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Instagram offers neat way to learn through virtual dissection


A typical workday for Rick Hill involves dead creatures laid out on a work table. As president and creative director of, he has spent many days with the stench of formaldehyde in his nose and the sight of, well, frog guts, splayed out in his home office.

"I guess it is accurate that my office can be described as a little weird at times,'' he said. is an educational software company offering virtual dissections of frogs, fetal pigs, starfish, squid and cows' eyes. With a click of the mouse, the user is able to work with a virtual scalpel to cut open a specimen, peeling away its layers of skin and studying its inner organs without the real-life blood and guts.

But "I need to use real specimens as models to create accurate 3D sculptures on the computer,'' said Hill, 44.

A former Pasco County science teacher, Hill runs the company with his childhood friend, David Hughes. They are both graduates of Gibbs High School in St. Petersburg.

While Hill works out of his home near Fred Howard Park in Tarpon Springs, Hughes, 44, the chief executive officer, works from his home in Seattle.

The business has customers in more than 100 countries, ranging from homeschoolers in Pinellas County to students at a Catholic girls' school in South Africa. The website boasts up to 30,000 hits a day.

The men won't say how much the business is earning, but Hill said it has consistently seen a profit.

"Let's just say I am making more money than if I had stayed a science teacher,'' he said.

The impetus for the business came in 1999 after Hill attended a science program with his stepdaughter, Erin McCafferty, who was in fifth-grade at the time.

"We watched a teacher perform a very clean dissection,'' recalled Hill.

However, when Hill took Erin home, she could not recall what she had learned.

"So I got to work on the computer, detailing a frog dissection, identifying the parts for her,'' he said.

"What we have seen is that simulated exercises, where students can repeat the procedure over and over, ensures that they will retain the information better,'' said Hill.

About a year after he created the study guides for Erin, Hill decided to expand his work while earning his graduate degree in instructional technology from the University of South Florida.

"I even tested the marketplace with my students at (Pasco's) Mitchell High,'' he said. "I had all kinds of science students … grades ranged from As to Fs. But once I shared my software, the dissection quizzes became As and Bs across the board.''

In 2001, he launched a free website, offering people a chance to study dissections online.

"It immediately started getting hits,'' Hill said.

After just a few months, the National Science Teachers Association took notice and recommended Hill's work on its website.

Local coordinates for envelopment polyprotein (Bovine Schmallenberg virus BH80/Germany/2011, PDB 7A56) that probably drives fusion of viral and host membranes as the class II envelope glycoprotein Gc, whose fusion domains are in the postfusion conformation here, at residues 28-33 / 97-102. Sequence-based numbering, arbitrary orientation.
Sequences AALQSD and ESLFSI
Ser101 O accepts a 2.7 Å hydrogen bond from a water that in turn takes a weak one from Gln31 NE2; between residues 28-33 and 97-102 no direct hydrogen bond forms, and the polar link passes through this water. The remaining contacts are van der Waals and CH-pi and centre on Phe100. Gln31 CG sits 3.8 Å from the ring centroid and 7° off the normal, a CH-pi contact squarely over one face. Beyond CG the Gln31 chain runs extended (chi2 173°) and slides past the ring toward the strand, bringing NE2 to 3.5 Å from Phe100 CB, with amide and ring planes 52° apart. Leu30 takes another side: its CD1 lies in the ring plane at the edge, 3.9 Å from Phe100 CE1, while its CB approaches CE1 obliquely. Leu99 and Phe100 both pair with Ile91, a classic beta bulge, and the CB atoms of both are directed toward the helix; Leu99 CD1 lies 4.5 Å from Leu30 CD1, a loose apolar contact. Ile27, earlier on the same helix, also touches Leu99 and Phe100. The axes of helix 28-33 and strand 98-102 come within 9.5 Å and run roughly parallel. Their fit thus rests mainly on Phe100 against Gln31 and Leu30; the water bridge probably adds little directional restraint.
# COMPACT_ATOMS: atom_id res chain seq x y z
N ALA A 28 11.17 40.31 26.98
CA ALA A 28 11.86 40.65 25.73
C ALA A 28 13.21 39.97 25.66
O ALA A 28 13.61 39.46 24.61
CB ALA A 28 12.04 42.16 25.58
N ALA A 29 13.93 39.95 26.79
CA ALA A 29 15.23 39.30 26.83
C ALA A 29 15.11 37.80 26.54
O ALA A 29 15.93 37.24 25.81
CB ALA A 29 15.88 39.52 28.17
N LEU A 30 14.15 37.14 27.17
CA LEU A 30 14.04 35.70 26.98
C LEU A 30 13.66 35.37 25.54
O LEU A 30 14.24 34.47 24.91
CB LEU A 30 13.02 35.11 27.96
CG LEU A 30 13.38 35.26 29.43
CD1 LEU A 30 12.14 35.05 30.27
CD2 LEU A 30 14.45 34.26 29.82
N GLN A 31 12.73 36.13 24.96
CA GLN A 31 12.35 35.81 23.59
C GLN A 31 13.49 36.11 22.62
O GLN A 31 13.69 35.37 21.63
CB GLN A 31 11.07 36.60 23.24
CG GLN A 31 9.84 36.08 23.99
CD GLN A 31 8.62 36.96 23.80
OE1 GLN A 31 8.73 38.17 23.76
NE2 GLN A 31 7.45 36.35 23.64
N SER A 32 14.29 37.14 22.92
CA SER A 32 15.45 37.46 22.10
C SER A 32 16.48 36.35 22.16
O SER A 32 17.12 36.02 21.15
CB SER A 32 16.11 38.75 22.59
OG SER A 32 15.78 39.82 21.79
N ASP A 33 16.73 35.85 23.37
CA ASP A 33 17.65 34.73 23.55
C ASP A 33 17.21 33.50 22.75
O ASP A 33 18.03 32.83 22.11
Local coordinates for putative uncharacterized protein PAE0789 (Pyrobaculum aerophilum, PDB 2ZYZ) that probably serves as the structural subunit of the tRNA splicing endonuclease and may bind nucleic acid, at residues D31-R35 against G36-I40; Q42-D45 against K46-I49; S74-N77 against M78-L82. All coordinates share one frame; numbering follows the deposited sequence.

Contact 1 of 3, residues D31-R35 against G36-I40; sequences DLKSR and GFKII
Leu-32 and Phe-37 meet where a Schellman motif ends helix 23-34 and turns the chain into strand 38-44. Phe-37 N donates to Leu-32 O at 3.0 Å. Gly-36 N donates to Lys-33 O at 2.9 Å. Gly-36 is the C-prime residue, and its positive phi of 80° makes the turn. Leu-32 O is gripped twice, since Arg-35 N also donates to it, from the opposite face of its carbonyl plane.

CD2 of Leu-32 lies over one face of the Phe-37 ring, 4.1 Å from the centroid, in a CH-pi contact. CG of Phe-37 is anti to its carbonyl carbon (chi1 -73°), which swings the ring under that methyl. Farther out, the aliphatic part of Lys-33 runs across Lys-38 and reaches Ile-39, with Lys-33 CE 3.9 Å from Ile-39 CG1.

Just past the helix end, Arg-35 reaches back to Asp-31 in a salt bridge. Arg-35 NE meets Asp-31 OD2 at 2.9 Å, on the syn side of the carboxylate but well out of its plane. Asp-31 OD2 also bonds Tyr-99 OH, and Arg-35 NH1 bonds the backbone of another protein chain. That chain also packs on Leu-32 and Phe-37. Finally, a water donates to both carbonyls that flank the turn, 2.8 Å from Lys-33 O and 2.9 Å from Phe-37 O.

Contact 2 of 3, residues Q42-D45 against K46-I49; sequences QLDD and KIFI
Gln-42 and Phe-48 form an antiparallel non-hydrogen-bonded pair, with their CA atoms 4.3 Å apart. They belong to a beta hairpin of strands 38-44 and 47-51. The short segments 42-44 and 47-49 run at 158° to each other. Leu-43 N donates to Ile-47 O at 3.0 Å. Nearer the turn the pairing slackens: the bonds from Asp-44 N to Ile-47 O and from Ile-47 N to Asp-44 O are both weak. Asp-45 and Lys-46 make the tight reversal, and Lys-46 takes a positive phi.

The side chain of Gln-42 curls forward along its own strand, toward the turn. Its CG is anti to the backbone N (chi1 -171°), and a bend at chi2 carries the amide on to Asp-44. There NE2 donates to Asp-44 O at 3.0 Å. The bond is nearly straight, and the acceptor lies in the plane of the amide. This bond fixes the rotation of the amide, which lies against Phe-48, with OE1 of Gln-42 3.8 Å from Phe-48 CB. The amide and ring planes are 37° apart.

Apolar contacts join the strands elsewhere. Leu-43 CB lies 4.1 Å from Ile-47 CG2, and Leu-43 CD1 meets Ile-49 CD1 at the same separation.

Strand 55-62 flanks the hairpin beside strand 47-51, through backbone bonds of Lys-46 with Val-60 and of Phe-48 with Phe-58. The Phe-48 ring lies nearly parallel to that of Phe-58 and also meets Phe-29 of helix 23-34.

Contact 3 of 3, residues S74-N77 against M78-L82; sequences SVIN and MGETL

In March 2002, Childnet International, a non-profit organization in Europe, contacted Hill. They wanted to award him with a Cable and Wireless Childnet Award, citing his work supporting youth and education. Hill flew to Paris to receive the honor.

But with the success came growing pains. When he arrived home from France, his Internet provider notified him that his site had too much activity.

"They wanted to start charging me,'' he said.

Hill realized he had a business opportunity on his hands.

He got in touch with Hughes, who was working for Searchopolis, a family-friendly Internet index geared toward children, in Seattle.

"I knew he understood what was going on in the industry,'' said Hill.

Hughes was thrilled to team up with his old friend. "We had stayed in touch the best we could, so I knew Rick had this great idea,'' he said.

In December of 2002, was incorporated. Within five years, the company had hundreds of individuals ordering the software for home computers.

In June 2009, Hill and Hughes were invited to appear before the U.S. House of Representatives Education and Labor Committee to help demonstrate how technology and innovative tools are being used in education.

Later that year, the pair was invited back to participate in the Senate's Technology Showcase.

The trips "were great because we do hope the business is a part of a change in the way teaching is done in America,'' Hill said. "We like to show how something like levels the playing field for students. It can be used by a broad spectrum of learners who can use it at their own pace.''

This summer, will introduce its first app for mobile devices. It is a sign of how quickly the company must adapt to serve students.

"Since we started, things have grown exponentially with computers,'' Hill said. "And our customers, young people, are getting more and more advanced with their computers. They are now very savvy.''

Piper Castillo can be reached at or (727) 445-4163. offers neat way to learn through virtual dissection 05/31/12 [Last modified: Tuesday, June 5, 2012 3:42pm]
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